4 Things to Know About AppleCare+

 

 AppleCarePlus

Applecare is a service offered by Apple that costs a bit extra upon buying a new Apple product, but covers you for two years in case something bad should happen to your computer or device.

Let’s take a look at some of the things worth knowing about AppleCare, especially for new iPhone owners.

 

1) What if I Don’t Get AppleCare?

First, it’s worth knowing that every iPhone has a one-year hardware repair warranty. However, that’s all to protect you against manufacturer’s defects. Apple has been pretty good to us in the past with this. If there is an issue, and Apple determines that the problem is in their hardware, and not due to customer abuse, they will take care of it quickly and without hassle. you also get 90 days of support. This means that Apple’s people are on the line and will offer you support for any issues you may have. (Kudos to the guy who stuck by me for several hours when my MacBook’s wifi wasn’t working and going through EVERYTHING he possibly could and keeping a great attitude through the call.)

 

2) AppleCare+ is AppleCare for iPhone

AppleCare+ is iPhone coverage. This can be used for up to two years after you purchase your iPhone. Here’s the word from Apple’s website:

AppleCare+ for iPhone extends your coverage to two years from the original purchase date of your iPhone and adds up to two incidents of accidental damage coverage, each subject to a $49 service fee. Whether you use your iPhone with a Mac or a PC, just one phone call can help resolve most issues.

That means that if you drop your iPhone they will repair it up to two times. However, each time will also cost you $50 for service. Still, that’s better than having to buy a new iPhone or send it somewhere for parts and repair.

 

3) Cost

AppleCare+ won’t be available until October 14th, just in time for the iPhone 4S. It costs more than the standard $69 that people pay for iPhone AppleCare. However, at $99 it may be nice for those who have a history of dropping their iPhone. As many have learned, it’s not fun, or cheap, to replace those parts.

 

4) The Fine Print

  1. Service coverage is available only for the iPhone and its original included accessories for protection against (i) defects in materials or workmanship (ii) battery depletion of 50 percent or more from original specification, and (iii) up to two incidents of accidental damage from handling, each incident being subject to a $49 service fee. Replacement equipment that Apple provides as part of the repair or replacement service may be new or equivalent to new in both performance and reliability. See terms at http://www.apple.com/legal/applecare/applecareplusforiphone.html for full details.
  2. Local telephone fees may apply. Telephone numbers and hours of operation may vary and are subject to change.

and a PDF here

Yeah. It takes some reading, but here is some more:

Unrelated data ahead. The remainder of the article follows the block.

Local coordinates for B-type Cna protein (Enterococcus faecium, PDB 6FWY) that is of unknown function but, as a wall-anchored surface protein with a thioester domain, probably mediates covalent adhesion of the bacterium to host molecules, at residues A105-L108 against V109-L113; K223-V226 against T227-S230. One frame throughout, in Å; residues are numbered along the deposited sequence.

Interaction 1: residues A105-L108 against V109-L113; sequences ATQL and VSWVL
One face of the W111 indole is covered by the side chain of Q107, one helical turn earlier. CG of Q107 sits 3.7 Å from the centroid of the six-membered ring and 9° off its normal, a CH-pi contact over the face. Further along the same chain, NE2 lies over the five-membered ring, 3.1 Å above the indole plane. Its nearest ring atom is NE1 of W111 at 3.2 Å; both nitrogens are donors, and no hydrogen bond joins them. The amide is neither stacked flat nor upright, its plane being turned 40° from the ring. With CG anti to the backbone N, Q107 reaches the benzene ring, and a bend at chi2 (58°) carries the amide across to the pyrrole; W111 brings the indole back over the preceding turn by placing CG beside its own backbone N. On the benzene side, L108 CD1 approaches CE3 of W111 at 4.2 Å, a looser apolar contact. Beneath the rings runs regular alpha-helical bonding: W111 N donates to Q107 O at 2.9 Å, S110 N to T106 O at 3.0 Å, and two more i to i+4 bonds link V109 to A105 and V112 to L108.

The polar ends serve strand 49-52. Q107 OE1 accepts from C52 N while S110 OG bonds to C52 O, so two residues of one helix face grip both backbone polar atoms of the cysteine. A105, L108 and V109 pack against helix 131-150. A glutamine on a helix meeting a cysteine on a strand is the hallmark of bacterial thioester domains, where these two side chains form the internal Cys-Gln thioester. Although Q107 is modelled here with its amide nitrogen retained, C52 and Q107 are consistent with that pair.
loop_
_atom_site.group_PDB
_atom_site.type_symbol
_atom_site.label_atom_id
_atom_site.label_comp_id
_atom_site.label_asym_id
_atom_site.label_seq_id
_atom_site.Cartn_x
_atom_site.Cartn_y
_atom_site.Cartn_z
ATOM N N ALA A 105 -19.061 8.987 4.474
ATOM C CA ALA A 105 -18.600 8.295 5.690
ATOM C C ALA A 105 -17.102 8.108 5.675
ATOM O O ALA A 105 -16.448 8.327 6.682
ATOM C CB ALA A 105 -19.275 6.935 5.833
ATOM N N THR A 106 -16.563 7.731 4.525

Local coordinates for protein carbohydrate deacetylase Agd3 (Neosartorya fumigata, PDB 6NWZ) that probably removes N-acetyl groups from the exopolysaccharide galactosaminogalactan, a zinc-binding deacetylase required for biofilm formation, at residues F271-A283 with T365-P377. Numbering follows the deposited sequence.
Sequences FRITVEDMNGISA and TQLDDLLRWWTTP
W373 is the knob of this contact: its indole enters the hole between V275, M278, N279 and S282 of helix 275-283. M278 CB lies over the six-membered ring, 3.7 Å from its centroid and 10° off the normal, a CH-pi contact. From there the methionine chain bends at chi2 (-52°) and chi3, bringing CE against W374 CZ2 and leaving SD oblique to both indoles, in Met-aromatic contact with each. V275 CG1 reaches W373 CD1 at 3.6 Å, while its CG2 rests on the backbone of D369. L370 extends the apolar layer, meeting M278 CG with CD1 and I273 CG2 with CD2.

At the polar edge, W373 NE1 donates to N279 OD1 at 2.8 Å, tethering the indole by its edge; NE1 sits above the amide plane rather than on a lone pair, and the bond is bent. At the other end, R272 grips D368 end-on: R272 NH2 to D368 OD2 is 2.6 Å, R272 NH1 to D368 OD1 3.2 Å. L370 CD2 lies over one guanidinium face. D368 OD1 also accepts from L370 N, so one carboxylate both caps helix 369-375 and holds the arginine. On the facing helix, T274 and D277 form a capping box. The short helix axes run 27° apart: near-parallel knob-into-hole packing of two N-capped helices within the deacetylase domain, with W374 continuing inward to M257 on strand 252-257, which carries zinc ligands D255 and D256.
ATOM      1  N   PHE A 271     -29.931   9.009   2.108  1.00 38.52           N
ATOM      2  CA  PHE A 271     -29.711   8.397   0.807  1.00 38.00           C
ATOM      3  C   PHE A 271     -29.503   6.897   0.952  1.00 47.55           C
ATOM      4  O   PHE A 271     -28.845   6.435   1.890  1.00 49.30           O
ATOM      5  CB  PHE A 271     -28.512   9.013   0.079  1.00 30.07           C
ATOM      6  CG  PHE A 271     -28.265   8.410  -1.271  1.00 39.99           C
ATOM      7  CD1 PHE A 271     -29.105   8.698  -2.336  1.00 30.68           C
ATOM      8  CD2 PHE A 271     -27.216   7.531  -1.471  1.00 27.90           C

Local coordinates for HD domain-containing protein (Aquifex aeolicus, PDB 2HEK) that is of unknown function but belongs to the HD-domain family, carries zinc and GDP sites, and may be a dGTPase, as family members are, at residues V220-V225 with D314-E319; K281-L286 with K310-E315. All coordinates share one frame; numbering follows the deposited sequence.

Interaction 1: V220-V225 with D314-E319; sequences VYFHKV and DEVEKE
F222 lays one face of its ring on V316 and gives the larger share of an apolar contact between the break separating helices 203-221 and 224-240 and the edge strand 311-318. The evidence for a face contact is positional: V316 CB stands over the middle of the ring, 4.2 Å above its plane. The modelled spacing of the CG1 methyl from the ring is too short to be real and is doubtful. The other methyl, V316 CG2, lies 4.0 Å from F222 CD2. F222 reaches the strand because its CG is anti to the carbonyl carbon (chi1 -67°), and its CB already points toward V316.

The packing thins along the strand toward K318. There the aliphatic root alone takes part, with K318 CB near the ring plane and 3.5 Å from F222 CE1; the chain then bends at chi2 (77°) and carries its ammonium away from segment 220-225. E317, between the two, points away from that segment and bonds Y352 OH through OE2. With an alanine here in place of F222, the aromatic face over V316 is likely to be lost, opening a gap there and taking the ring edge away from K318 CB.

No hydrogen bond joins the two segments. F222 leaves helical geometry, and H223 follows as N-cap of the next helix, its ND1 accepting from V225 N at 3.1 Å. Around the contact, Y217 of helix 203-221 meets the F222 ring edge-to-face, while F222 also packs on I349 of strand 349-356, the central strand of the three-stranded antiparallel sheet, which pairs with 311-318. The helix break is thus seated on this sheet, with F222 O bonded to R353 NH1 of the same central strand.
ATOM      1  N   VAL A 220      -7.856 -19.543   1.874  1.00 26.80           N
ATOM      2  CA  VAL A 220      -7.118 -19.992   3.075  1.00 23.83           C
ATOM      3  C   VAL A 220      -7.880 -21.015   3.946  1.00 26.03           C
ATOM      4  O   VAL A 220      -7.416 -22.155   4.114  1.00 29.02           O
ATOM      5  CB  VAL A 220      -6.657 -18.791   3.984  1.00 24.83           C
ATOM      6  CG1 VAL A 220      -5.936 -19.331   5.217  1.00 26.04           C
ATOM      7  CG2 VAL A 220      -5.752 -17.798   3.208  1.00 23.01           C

ADH coverage does not include (a) protection against normal wear and tear, theft, misplacement, reckless, abusive, willful or intentional conduct associated with handling and use of the Covered Equipment, (b) protection against any other act or result not covered by the Plan, as described in Section 4.2 below, or (c) any resultant damage to the Covered Equipment that arises from one or more conditions described in Section 3.2(a) or (b).

and may be asked to provide an explanation of where and when the accident occurred with a

ADH coverage will expire and all

Apple’s obligations to you under this section 3.2 will be fulfilled in its entirety before the end of the

Coverage Period when Apple, as a result of ADH claims, has provided to you two (2) Service Events.

You will pay a $49 (U.S.) dollar service fee for each ADH

claim,detailed description of the actual event. Failure to pay the service fee or provide information relating to the accident when asked will result in claim denial.

About that section 4.2 that was mentioned in that other part:

4.2 Hardware Coverage and ADH Coverage. The Plan does not apply to:

(i) Installation, removal or disposal of the Covered Equipment, or provision of equipment while the Covered Equipment is being serviced;

(ii) Damage caused by (a) a product that is not the Covered Equipment, (b) abuse, misuse, fire, earthquake or other external causes, (c) operating the Covered Equipment outside the permitted or intended uses described by the manufacturer, or (d) service (including upgrades and expansions) performed by anyone who is not a representative of Apple or an Apple Authorized Service Provider (“AASP”);

(iii) Covered Equipment with a serial number that has been altered, defaced or removed, or has been modified to alter its functionality or capability without the written permission of the manufacturer;

iv) Covered Equipment that has been lost or stolen. This Plan only covers Covered Equipment that is returned to Apple in its entirety;

(v) Cosmetic damage to the Covered Equipment, including but not limited to scratches and dents, that do not otherwise affect the functionality of the Covered Equipment;

(vi) Preventative maintenance on the Covered Equipment; (vii) Defects caused by normal wear and tear or otherwise due to normal aging of the product; or

(viii) A pre-existing condition on any Covered Equipment if you purchased the Plan after you purchased the Covered Equipment.

So, yeah, there are quite a few limitations. You also may have to prove that the damage was accidental. In other words, don’t beat it to pieces with a hammer and expect Apple to want to fix it.

 

 Anything Else?

Personally, I’ve never purchased AppleCare. That’s probably the more common thing; just using the standard two free months. Still, those who tend to drop their handsets may want to consider that option. Then again, it may also be worth checking out repair costs for various iPhone components.

 

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